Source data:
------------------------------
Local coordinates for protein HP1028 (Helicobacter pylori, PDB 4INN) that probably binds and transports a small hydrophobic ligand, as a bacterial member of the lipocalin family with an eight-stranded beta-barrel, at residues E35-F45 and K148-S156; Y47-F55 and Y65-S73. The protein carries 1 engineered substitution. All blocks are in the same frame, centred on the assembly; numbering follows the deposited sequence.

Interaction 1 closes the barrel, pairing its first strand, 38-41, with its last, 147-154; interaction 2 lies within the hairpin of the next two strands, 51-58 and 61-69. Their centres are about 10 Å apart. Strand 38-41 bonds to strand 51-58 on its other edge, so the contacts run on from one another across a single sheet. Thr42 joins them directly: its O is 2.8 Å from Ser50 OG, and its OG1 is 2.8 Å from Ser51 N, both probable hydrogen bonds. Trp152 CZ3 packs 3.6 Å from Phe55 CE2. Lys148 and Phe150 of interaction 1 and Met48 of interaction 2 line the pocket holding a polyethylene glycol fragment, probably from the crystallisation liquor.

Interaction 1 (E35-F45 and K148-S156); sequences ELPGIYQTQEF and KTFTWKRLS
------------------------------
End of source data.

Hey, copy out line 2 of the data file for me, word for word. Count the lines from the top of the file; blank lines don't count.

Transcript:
Interaction 1 closes the barrel, pairing its first strand, 38-41, with its last, 147-154; interaction 2 lies within the hairpin of the next two strands, 51-58 and 61-69. Their centres are about 10 Å apart. Strand 38-41 bonds to strand 51-58 on its other edge, so the contacts run on from one another across a single sheet. Thr42 joins them directly: its O is 2.8 Å from Ser50 OG, and its OG1 is 2.8 Å from Ser51 N, both probable hydrogen bonds. Trp152 CZ3 packs 3.6 Å from Phe55 CE2. Lys148 and Phe150 of interaction 1 and Met48 of interaction 2 line the pocket holding a polyethylene glycol fragment, probably from the crystallisation liquor.